Cats usually dig to hide their mess from potential prey and predators. Photo by andrea zastrow
What are they up to?Have you ever watched your cats digging in their litter box or on the ground and wondered what they're up to? (Sometimes it doesn't even matter whether the ground is outdoors or inside a flower pot, they just seem to go for it!). Why do cats dig? What's going on in the minds of our furry little friends? Basically, there are several reasons why they feel the need to re-arrange your favourite flower pot or a fresh pile of litter...
Reasons for diggingThe first and most important reason is to cover their mess (urine or feces) and hide it from potential prey and predators who might be a potential snack for your feline companion, or out to make your cat a meal of their own. Tracking your cat's smell through feces or urine is a big 'no no' in both cases; scaring off the snack, or inviting unwanted attention. This is a strong primitive instinct that has never been lost even though your cat is (sometimes ) domesticated. Even if a cat finds itself on a bare rock or hardwood floor, it will still try to dig despite the fact that there's nothing to cover its mess with - a sure sign of just how deep the instinct goes!
Hunting, scent, and clawsAnother reason why cats dig is to hunt. They love to dig up a rabbit hole, snake hole, and so forth to get at a tasty treat, and can regularly be seen out quarrying for their prey.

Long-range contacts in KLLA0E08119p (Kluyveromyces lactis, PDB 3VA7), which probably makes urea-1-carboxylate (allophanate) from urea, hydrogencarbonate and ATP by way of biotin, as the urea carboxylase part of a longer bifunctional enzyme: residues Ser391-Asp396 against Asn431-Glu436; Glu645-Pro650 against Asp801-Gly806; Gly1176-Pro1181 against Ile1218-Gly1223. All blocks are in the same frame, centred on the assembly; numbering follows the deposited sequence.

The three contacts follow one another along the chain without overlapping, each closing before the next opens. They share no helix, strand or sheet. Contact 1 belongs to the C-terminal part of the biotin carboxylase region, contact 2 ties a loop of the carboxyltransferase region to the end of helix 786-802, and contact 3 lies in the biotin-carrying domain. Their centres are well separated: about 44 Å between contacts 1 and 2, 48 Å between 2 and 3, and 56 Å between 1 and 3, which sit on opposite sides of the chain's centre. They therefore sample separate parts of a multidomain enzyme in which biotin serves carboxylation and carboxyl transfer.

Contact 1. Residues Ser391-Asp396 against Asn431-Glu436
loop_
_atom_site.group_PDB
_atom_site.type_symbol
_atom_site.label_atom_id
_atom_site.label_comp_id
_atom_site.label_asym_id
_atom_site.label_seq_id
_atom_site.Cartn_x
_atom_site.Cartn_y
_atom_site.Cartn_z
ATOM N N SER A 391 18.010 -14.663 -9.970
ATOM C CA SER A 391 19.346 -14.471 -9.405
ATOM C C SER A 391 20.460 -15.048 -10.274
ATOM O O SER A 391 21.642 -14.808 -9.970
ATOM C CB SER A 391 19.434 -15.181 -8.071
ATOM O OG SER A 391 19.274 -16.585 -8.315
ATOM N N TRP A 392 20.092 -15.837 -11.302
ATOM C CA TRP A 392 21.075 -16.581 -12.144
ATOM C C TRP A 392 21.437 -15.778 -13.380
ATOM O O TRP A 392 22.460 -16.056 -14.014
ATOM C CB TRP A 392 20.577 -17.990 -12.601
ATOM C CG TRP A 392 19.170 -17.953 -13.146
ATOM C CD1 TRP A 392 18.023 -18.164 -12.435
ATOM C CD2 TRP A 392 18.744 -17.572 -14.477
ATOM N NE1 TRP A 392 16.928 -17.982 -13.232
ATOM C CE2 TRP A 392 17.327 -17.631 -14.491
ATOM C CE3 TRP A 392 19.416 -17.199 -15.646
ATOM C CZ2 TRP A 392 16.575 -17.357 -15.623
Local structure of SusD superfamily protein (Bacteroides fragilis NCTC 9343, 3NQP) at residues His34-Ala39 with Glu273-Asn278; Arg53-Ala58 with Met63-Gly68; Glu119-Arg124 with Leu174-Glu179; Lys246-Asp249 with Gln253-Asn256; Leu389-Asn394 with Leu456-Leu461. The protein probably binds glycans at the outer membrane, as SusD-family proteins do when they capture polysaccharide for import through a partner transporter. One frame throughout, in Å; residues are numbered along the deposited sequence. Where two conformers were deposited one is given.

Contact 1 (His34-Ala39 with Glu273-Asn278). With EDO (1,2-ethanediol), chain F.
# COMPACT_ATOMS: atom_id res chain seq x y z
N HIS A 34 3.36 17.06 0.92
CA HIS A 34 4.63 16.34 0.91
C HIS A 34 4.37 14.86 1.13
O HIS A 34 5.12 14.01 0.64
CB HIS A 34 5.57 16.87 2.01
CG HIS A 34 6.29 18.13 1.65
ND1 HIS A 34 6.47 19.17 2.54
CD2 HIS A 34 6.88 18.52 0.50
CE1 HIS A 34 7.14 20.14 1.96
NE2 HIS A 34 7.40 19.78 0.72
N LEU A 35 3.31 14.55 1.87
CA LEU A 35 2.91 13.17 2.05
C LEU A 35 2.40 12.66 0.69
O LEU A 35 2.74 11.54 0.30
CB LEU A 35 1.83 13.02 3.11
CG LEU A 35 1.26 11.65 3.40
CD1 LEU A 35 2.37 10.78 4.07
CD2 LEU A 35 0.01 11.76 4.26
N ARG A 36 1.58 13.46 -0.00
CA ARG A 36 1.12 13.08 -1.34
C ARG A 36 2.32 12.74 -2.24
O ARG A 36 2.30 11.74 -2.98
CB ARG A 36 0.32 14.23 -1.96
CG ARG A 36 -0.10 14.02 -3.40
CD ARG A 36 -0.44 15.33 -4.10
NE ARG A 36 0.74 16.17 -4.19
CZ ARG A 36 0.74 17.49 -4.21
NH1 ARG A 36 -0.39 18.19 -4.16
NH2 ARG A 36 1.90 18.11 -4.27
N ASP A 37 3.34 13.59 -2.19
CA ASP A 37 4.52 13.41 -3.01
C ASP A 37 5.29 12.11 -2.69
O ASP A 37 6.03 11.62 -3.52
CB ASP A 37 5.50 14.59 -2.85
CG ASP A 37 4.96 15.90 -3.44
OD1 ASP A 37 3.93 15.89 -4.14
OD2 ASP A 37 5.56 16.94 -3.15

As well as hunting and hiding their scent, a cat's need to sharpen its claws is also an important reason why it will be seen digging. Digging rough surfaces helps the old nails shed in a natural way - hence your little bundle of joy's tendency to attack inanimate objects and scurry away looking slightly indignant when you ask it to stop.
Sometimes cats try to dig (knead) their bedding before settling down. This type of action is designed to make their sleeping area most comfortable and ensure their necessary quota of relaxation.
Whenever you spot your cat digging, remember it's being led by age old genetic instincts inherited from its wild ancestors. If there's a bit of a mess left over, and a slightly guilty face, bear in mind that it really couldn't help it, it's still very much wild at heart.